Patrick Blackett (1956) - Rock Magnetism and Movement of Continents

Patrick Blackett (1956)

Rock Magnetism and Movement of Continents

Patrick Blackett (1956)

Rock Magnetism and Movement of Continents

Comment

The scientific career of Patrick Blackett is intimately connected with the cloud chamber invented by C.T.R. Wilson, who received a Nobel Prize in Physics 1927. The cloud chamber shows the tracks of rays of ionising radiation, e.g., cosmic rays. By developing the cloud chamber technique and thereby making fundamental discoveries in particle physics, Blackett received his Nobel Prize in 1948. It is a curious fact that Wilson invented his apparatus to study the formation of raindrops, a subject belonging to geophysics, and that Blackett eventually left the field of particle physics and also turned his interests to geophysics. This can be heard from the present lecture, which was delivered at Blacketts’ only participation in the Lindau meetings. The main part of the lecture tells the story of rock magnetism and how it can help detect both reversals of the Earth magnetic field and continental drift. But it is also of some interest to understand how Blackett came to this new field of study. It appears that his interest actually started with a rather bold hypothesis, with relevance for the theories of gravitation and electromagnetism. After formulating his theory of gravitation around 1917, Albert Einstein spent the major part of his scientific life unsuccessfully trying to find a unification between gravity and electromagnetism. It is even said that on his deathbed, in 1955, he asked for paper and pencil to make a final attempt. Blackett, in 1947, published a paper in which he pointed out that some observations of the magnetic fields of astronomical bodies could be explained if a rotating body gave rise to a magnetic field (Einstein had also thought about this idea). As a good experimental physicist, Blackett then set about developing methods to measure small magnetic fields in the laboratory. But, again as a good experimental physicist, when he could not measure any magnetic fields around rotating objects, he gave up the theory. Instead he started looking for another field of study where his magnetic measuring technique could be useful and he found it in rock magnetism. There he could make a real contribution to the verification of the theories of reversals of the Earth magnetic field and the continental drift by measuring the tiny magnetic traces left in rocks. Both these theories are today believed to hold true, but Blackett’s own theory of gravitational dynamics belongs today more to the realm of science fiction than to science.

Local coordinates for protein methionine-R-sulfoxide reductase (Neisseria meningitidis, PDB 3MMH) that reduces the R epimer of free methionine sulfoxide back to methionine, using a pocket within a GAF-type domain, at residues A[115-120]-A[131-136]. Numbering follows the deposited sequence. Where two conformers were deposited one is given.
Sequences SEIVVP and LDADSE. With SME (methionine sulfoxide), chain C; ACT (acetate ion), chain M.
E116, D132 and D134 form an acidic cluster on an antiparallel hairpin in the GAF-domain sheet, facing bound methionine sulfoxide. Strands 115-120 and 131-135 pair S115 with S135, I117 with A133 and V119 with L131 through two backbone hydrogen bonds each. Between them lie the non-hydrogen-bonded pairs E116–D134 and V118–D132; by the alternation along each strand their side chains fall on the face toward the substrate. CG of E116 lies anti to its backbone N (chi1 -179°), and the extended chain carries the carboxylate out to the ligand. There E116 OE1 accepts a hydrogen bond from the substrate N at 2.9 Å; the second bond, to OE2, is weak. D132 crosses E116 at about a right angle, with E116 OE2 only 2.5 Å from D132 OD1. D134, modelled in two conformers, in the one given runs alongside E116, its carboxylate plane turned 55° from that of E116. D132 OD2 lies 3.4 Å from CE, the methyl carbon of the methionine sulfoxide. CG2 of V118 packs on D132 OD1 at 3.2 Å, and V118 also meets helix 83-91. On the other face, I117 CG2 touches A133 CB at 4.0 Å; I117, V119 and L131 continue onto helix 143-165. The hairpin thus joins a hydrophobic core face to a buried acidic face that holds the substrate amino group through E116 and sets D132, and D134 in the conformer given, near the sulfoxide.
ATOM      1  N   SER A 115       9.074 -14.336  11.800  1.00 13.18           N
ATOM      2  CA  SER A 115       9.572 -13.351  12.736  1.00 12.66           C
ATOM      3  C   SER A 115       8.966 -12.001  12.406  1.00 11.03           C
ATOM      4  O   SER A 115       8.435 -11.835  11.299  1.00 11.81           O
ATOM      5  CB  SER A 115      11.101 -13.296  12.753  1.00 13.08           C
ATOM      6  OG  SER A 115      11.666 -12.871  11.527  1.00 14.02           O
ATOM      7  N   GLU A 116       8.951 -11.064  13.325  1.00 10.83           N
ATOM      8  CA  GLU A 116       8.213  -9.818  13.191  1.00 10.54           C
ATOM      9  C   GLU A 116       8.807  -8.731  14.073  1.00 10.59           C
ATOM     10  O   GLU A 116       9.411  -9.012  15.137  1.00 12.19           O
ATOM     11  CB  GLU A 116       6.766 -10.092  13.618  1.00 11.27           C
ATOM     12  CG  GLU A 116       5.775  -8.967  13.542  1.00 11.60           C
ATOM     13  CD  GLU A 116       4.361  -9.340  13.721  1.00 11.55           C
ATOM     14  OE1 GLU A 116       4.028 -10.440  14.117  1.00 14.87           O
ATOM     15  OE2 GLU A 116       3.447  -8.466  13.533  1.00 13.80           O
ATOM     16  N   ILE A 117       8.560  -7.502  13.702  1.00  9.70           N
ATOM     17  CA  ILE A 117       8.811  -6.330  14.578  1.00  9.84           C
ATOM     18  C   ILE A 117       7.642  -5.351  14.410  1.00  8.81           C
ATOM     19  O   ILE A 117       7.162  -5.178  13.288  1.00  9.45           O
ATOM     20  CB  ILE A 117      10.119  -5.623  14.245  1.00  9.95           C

Anders Bárány

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